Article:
The Pulpit record and Mutual improvement society, Parliamentary debating society, chronicle

Front Cover

From inside the book

What people are saying - Write a review

We haven't found any reviews in the usual places.

Common terms and phrases

Popular passages

Page 142 - Because that he had been often bound with fetters and chains, and the chains had been plucked asunder by him, and the fetters broken in pieces : neither could any man tame him. And always, night and day, he was in the mountains, and in the tombs, crying, and cutting himself with stones.
Page 10 - ALL are architects of Fate, Working in these walls of Time ; Some with massive deeds and great, Some with ornaments of rhyme. Nothing useless is, or low ; Each thing in its place is best ; And what seems but idle show Strengthens and supports the rest...
Page 285 - The great secret of morals is love ; or a going out of our own nature, and an identification of ourselves with the beautiful which exists in thought, action, or person, not our own. A man, to be greatly good, must imagine intensely and comprehensively ; he must put himself in the place of another and of many others ; the pains and pleasures of his species must become his own. The great instrument of moral good is the imagination; and poetry administers to the effect by acting upon the cause.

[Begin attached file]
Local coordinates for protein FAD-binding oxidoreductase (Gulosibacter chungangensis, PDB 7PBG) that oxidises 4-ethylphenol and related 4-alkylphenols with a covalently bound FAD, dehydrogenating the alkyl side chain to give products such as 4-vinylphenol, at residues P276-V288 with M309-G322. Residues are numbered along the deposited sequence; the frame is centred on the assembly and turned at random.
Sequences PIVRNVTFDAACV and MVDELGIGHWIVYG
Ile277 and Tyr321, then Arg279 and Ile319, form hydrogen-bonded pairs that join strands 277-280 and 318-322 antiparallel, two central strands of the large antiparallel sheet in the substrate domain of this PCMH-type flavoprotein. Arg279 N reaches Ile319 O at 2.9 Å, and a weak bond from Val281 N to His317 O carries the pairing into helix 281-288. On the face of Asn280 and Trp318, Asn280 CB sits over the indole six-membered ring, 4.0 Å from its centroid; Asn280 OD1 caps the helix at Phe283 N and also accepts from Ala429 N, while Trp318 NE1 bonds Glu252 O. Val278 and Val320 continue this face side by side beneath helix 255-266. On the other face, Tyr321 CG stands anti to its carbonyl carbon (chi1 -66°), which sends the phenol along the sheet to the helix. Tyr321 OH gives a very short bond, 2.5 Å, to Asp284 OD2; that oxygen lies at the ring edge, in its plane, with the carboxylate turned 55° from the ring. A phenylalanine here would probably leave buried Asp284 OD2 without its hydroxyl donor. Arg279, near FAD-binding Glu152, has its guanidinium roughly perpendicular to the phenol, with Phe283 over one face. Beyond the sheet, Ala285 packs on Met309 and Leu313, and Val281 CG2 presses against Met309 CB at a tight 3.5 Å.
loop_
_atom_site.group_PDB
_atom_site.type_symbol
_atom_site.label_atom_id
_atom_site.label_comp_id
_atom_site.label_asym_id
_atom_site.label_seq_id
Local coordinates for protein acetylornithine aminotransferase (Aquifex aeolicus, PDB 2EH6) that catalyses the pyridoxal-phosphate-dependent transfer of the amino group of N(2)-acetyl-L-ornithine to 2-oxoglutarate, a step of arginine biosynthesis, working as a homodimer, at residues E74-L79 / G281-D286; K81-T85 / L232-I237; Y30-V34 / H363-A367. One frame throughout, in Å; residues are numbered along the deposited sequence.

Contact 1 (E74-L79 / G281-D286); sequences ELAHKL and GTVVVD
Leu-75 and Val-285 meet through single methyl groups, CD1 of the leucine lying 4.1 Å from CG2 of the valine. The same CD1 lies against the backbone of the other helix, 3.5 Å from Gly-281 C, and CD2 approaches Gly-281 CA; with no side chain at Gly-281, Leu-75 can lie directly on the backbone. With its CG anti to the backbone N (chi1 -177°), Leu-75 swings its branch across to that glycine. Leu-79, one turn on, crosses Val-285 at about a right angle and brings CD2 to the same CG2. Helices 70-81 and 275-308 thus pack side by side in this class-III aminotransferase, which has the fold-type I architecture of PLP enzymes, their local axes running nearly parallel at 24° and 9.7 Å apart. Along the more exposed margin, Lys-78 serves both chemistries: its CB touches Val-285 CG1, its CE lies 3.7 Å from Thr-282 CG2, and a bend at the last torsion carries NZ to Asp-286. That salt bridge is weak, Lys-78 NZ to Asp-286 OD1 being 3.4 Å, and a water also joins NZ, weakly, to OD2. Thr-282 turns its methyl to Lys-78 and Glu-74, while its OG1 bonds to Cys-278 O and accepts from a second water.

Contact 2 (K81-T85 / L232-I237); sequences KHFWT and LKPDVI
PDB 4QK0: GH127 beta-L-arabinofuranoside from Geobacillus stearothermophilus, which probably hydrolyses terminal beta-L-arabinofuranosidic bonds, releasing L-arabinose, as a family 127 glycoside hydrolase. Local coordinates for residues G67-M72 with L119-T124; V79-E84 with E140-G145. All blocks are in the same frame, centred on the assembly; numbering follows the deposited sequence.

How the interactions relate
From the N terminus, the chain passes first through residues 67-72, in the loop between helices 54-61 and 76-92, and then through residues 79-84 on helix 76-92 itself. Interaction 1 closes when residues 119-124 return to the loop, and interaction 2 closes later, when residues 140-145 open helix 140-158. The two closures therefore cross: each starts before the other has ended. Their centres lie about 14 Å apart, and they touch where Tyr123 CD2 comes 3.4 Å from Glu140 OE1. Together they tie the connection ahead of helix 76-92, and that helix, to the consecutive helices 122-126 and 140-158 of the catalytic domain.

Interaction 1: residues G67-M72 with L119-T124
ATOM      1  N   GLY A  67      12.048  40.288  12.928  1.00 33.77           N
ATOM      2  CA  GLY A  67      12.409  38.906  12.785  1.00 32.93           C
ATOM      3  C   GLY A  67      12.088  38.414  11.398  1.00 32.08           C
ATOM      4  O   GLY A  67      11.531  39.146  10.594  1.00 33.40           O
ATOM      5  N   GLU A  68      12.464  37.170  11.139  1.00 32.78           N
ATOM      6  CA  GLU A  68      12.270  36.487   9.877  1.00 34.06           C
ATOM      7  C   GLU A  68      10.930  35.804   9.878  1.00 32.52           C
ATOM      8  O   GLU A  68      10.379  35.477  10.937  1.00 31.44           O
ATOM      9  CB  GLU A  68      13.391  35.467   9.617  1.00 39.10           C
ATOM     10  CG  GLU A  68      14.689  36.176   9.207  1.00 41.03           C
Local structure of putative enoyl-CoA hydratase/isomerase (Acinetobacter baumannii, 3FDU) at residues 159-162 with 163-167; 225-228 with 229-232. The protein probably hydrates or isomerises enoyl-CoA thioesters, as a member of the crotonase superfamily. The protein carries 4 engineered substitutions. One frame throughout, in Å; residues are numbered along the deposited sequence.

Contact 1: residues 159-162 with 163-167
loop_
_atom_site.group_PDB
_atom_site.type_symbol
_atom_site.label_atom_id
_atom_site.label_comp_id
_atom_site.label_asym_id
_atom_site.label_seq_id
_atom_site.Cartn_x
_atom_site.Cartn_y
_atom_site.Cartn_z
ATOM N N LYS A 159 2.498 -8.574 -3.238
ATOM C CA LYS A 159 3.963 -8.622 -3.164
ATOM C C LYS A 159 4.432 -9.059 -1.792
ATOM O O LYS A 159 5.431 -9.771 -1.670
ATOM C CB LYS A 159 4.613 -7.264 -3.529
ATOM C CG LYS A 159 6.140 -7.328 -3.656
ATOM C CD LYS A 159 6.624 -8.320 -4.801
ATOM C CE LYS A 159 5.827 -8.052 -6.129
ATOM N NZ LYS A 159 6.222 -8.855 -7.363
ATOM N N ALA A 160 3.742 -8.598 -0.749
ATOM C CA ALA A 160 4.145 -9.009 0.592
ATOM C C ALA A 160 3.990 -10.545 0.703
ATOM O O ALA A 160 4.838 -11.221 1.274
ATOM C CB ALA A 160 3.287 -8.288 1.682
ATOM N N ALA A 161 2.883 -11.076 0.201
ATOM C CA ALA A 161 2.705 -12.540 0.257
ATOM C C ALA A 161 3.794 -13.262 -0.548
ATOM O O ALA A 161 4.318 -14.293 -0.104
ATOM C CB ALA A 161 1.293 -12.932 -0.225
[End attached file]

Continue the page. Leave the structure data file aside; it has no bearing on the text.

Page 150 - HOW doth the city sit solitary, that was full of people ! How is she become as a widow ! she that was great among the nations, And princess among the provinces, how is she become tributary!
Page 11 - LEE. For the moon never beams without bringing me dreams Of the beautiful ANNABEL LEE ; And the stars never rise, but I feel the bright eyes Of the beautiful ANNABEL LEE.
Page 11 - IT was many and many a year ago, In a kingdom by the sea, That a maiden there lived whom you may know By the name of ANNABEL LEE ; And this maiden she lived with no other thought Than to love and be loved by me.
Page 35 - To overrun them with the mercenary sons of rapine and plunder ; devoting them and their possessions to the rapacity of hireling cruelty ! If I were an American, as I am an Englishman, while a foreign troop was landed in my country, I never would lay down my arms — never — never — never...
Page 10 - Thou, too, sail on, O Ship of State! Sail on, O UNION, strong and great! Humanity with all its fears, With all the hopes of future years, Is hanging breathless on thy fate! We know what Master laid thy keel, What Workmen wrought thy ribs of steel, Who made each mast, and sail, and rope, What anvils rang, what hammers beat, In what a forge and what a heat Were shaped the anchors of thy hope!
Page 142 - And they come to Jesus, and see him that was possessed with the devil, and had the legion, sitting, and clothed, and in his right mind : and they were afraid.
Page 142 - And he asked him, What is thy name ? And he answered, saying, My name is Legion: for we are many.

Bibliographic information